The New and Improved Trainer Toolbox—Part 2
Tuesday, July 29, 2014

My previous post discussed the first five of 10 items I think learning professionals need to include in a “New and Improved Trainers Toolbox.” Here is the list again to refresh your memory:

  1. blog
  2. use Dropbox or Evernote
  3. develop and sustain a PLN
  4. curate and share information
  5. send large files
  6. use a hashtag
  7. manage your online brand
  8. know the variety of different delivery mechanisms
  9. trouble shoot technology
  10. subscribe to and manage: Slideshare, YouTube, or other dynamic digital media.

Keep in mind that this list was created in no particular order, and perhaps you have other items you feel are as equally or more important. And that’s okay. The goal of the list is to set the foundation for the 21st Century toolbox. Some items are small and others more complex, but all are important to moving the needle. 

So, let's pick up where we left off.

#6. Use a hashtag

Hashtags aren't just for Twitter anymore. There are two questions generally associated with hashtags:

  1. What are hashtags?
  2. How do I use hashtags?

An entire blog post (and then more) could be written to answer just those two questions alone, but that's not our goal. In short, the hashtag is the way you (as well as the online tool you are using) parses information. Given the growing flood of data and content that hits the Internet every minute, any tool that aids in semantic parsing is a welcome addition to my toolbox.

Here are three reasons why you should be using hashtags. 

  • Use a hashtag to connect communities. By using hashtags you can keep an eye on developments and build networks of influence or support. Or, you can support crowdsourcing by using hashtags to track conferences such as #DevLearn or #ASTD2014. You become connected with other people talking about the event, and thereby connecting you to conferences.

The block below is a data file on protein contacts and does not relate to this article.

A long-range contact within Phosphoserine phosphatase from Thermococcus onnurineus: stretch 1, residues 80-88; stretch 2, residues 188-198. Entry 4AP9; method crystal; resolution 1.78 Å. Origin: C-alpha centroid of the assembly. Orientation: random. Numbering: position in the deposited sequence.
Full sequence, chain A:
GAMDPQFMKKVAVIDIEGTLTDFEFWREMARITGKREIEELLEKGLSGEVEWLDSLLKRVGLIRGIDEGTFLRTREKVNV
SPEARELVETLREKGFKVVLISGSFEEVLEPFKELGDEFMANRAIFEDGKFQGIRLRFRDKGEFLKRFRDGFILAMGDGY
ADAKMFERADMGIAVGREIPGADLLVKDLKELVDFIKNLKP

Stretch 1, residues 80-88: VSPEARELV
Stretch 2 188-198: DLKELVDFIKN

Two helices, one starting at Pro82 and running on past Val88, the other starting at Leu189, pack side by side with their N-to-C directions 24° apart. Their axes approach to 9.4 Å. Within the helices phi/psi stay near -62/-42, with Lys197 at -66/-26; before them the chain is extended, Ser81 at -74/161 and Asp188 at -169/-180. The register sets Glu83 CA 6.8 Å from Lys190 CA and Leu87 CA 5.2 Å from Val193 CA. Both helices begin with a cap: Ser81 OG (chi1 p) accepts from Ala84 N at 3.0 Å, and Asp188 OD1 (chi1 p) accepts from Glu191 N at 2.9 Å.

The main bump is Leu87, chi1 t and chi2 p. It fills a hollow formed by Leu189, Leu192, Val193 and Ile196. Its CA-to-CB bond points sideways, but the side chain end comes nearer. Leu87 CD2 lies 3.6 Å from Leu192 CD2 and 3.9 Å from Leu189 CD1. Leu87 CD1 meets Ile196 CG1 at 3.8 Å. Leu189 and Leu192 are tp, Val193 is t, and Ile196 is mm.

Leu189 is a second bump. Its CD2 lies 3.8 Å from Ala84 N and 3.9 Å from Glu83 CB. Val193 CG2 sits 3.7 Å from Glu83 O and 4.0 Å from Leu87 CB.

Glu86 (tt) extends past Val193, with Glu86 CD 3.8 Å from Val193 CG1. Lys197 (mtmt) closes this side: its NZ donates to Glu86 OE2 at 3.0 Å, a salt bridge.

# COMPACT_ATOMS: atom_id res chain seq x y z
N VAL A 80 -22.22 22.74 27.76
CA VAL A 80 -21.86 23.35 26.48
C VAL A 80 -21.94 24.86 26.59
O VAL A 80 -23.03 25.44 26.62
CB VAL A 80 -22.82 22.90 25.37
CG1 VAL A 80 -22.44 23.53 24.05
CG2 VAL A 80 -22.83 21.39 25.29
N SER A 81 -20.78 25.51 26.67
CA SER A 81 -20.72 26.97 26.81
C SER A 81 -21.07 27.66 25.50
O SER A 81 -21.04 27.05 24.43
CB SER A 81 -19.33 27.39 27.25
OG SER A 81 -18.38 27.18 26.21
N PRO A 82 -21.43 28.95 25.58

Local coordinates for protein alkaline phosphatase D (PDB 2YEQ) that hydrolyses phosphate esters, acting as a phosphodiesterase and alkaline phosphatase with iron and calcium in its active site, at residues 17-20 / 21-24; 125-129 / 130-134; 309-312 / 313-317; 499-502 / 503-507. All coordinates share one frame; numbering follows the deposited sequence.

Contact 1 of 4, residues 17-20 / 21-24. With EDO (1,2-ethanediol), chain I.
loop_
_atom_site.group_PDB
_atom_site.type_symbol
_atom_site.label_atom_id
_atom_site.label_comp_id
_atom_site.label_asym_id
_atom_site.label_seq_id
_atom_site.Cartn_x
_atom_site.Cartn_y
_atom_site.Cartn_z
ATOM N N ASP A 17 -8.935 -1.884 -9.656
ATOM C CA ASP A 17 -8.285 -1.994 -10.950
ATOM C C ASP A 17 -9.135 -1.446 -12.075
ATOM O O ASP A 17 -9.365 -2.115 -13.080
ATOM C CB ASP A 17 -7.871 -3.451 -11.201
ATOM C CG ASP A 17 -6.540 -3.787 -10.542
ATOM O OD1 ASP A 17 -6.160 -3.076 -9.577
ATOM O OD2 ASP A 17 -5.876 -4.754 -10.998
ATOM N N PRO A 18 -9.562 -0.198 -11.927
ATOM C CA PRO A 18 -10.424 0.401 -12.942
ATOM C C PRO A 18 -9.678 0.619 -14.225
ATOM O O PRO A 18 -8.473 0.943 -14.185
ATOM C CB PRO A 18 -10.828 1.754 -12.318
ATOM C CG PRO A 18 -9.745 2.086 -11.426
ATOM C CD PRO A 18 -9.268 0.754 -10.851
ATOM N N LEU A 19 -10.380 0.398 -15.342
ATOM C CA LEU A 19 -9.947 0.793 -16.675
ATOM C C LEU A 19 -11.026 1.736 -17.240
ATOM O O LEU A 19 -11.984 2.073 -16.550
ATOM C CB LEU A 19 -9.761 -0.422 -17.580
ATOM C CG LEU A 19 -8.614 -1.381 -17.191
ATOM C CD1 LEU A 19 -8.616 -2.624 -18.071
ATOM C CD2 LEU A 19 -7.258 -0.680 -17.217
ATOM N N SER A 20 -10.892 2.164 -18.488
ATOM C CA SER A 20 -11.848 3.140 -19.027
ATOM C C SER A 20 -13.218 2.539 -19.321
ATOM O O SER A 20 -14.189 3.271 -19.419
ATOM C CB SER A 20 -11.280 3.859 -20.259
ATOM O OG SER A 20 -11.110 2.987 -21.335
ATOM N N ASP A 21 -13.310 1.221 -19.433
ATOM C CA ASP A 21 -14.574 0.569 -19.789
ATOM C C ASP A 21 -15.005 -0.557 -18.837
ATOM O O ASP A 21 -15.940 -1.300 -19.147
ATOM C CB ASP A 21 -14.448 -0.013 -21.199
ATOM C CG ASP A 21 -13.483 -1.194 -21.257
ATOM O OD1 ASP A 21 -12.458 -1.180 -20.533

• Hashtags are trackable, linkable, and repurposeful. Because I linked to the ASTD 2014 International Conference & Expo hashtag (#ASTD2014) above, you can go back and see all the conversations regarding this conference—even though the conference is long since over. This is generally referred to as “accessing the backchannel.” Many social media tools, besides Twitter, allow you to track hashtags or generate RSS feeds, constantly delivering new results for your viewing pleasure and curation. 
  • Hashtags are a powerful tool for parsing information. This means using a hashtag allows the Internet to automatically process the meaning of content along with the ability to make meaningful connections and links among information. Essentially, this makes search tools especially robust. Searching within Twitter, for example, using the hashtag produces results that helps the user spot patterns in what could be overwhelming noise. Here’s more of what you need to know about Twitter hashtags.

#7. Manage your online brand

The brutal reality of life in the 21st century is we are all expendable. Yeah, it sucks, I know. This is why being able to manage your online brand is important because it is about promoting YOU.